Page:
Holy days

FI-EditorialDo you believe in miracles?

Beyond the sports cliché that question has become associated with, it’s something to ponder as many of Greenwich’s faithful mark important holy days. Naturally, any religious observance requires faith; otherwise what you are doing is just empty words and meaningless motions. But this weekend in particular, faith is critical for those who believe.

If you haven’t noticed by the displays of candy that have been in the stores since mid-January or so, this weekend is Easter. And while marketing cranks up the use of the big basket-carrying-bunny and enough chocolate to satisfy the strongest of cravings, the significance to Christians of this day cannot be minimized. After all, from Good Friday to Easter, it’s a time to mark the eternal life of their savior and the redemption that is promised to all of them.

But it’s not just Christians who are marking a time of significant observance. The Jewish holiday of Passover began this past Monday at sundown and will continue until this coming Tuesday evening. This holiday is more than the eight-day period where Jews aren’t supposed to eat bread. It’s the story of deliverance from slavery, as Moses, acting on instructions from above, freed his brothers and sisters from Egyptian slavery. While this has story has been immortalized Charlton Heston-style, it, too is an observance of great importance to the faithful.

After all, the thinking goes, if you do not remember and appreciate the significance of a time of great suffering and bondage, how can you move forward as a people?

Both the holidays being marked this week ask a great deal of belief in the eyes of the faithful and the acceptance of miracles. What else can you call a man risen from the dead or the parting of the Red Sea and the deliverance of plagues of suffering to those keeping a people in slavery? But it’s harder than ever to believe in miracles today.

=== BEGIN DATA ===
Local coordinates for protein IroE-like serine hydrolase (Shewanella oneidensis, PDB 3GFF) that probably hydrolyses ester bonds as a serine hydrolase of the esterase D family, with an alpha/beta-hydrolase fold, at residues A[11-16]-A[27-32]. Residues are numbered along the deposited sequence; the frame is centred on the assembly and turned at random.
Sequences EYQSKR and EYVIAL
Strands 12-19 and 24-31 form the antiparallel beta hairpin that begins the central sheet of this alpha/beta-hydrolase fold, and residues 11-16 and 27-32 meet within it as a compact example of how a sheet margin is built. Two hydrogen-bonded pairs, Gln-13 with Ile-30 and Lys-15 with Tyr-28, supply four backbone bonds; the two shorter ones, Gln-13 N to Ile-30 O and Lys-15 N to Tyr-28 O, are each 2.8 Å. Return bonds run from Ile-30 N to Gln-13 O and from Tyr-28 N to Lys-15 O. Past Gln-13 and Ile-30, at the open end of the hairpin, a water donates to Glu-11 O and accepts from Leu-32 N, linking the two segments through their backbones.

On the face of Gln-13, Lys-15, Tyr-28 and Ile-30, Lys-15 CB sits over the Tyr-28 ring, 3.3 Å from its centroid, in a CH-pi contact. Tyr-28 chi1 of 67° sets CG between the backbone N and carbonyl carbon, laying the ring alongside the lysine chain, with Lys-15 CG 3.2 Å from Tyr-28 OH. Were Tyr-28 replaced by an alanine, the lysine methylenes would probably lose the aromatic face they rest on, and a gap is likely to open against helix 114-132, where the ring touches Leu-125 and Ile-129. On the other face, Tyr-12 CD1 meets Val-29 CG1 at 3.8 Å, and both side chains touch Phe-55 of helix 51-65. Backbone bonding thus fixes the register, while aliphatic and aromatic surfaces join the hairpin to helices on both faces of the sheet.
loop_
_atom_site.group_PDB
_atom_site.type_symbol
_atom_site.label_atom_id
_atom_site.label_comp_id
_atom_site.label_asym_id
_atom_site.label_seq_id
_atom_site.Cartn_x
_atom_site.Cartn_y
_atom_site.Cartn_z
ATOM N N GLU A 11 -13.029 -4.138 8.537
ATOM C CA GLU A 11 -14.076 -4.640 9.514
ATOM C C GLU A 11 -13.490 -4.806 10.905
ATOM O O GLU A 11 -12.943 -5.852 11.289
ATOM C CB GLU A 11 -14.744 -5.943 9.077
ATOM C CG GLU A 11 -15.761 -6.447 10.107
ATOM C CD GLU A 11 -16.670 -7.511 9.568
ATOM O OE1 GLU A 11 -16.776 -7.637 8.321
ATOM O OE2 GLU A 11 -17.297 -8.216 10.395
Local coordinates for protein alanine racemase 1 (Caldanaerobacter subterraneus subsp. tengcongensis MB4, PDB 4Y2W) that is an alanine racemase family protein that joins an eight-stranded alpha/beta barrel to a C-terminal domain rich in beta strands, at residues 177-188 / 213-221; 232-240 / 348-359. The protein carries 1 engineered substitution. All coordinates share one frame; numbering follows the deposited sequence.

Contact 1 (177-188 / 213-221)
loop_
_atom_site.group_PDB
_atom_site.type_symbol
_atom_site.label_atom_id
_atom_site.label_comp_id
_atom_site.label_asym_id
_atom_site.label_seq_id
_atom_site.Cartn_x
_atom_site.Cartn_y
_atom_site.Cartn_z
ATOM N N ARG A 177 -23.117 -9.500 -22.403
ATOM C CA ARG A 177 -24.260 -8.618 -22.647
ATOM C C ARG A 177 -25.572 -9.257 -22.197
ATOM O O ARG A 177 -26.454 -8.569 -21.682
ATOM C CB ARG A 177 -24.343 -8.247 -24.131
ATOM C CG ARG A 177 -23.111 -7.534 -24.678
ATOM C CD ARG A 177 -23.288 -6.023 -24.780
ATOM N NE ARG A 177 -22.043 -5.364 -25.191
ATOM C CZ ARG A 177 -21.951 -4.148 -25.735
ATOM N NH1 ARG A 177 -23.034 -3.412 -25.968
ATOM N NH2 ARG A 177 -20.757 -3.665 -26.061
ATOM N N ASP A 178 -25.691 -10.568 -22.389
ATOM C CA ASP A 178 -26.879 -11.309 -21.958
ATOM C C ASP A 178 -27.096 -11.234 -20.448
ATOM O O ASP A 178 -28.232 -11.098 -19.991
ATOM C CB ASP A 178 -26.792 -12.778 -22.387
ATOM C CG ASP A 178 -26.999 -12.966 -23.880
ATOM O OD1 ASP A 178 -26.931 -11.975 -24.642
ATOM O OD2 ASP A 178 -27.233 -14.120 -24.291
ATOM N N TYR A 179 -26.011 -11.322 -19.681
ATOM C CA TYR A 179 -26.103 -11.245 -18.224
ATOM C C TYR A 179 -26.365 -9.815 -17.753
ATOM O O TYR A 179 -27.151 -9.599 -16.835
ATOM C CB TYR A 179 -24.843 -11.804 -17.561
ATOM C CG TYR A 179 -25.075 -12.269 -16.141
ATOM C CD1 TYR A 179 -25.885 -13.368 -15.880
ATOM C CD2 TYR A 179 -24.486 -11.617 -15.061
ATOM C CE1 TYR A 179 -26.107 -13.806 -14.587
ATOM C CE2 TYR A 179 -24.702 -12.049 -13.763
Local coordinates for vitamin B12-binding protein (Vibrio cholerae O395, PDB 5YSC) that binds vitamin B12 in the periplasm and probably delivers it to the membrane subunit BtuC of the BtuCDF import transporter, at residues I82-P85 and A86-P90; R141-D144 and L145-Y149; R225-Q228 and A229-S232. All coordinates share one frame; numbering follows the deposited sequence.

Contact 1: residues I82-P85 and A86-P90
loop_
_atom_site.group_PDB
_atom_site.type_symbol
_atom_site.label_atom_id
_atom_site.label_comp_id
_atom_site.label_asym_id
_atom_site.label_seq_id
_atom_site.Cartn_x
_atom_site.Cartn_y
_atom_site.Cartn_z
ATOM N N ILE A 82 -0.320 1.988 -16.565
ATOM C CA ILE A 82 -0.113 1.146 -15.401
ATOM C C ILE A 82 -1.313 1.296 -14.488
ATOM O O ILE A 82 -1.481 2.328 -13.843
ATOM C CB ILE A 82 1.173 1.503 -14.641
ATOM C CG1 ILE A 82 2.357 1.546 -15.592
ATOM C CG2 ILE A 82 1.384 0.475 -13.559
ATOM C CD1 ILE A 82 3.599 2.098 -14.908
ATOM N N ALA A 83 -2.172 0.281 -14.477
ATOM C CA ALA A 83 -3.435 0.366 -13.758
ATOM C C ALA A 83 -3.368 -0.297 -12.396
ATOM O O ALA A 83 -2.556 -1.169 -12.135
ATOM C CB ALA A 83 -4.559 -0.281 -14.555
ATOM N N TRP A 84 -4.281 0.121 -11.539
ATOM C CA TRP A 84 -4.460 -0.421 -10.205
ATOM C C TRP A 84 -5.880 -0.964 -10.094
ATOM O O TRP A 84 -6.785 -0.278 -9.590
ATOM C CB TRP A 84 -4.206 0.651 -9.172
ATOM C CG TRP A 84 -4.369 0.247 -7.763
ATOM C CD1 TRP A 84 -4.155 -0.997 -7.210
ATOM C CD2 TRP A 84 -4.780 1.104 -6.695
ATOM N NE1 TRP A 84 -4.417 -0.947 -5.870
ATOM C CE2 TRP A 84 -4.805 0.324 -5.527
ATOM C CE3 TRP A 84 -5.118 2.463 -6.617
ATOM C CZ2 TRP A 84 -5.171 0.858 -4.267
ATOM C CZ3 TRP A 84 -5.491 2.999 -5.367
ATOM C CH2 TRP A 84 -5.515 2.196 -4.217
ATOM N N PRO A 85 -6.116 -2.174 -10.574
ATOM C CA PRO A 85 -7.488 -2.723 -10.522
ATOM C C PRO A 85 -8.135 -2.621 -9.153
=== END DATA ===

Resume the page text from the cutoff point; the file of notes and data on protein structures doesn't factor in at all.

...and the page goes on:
We have become more cynical about religion, and understandably so. The fallacies of people in all religions, the hucksters who prey on those eager to believe, the ability of guilty people to hide under the guise of righteousness and forgiveness and the natural questions and contradictions that occur in any study of moral questions make it difficult for the faithful and easy for the cynical. We are asked to accept on faith that what we cannot see and therefore cannot know as well as what seems impossible.

But that’s the basis of any religion or of the ability to place faith in anything. We have to trust. We have to believe. If we don’t, then what do we place our faith in? Just ourselves?

This is a time of great celebration for many, but these holidays certainly don’t apply to all religious people nor do they mean much to those who find it difficult to believe for so many valid reasons. So we must make this not just a time to celebrate but to also ask ourselves where we are going and what we want to be.

Is it possible for miracles to take place? Can we be moral and righteous without riding a high horse? Have we lost our way in our religions as those turning a profit on belief continue to exploit? Can we be who we need to be as a society in order to not just survive but thrive?

These are not just empty questions. These are what we need to ask ourselves, whether we are among the faithful or not. It’s a conversation that need not take place this week, but there’s really no time like the present to have it.

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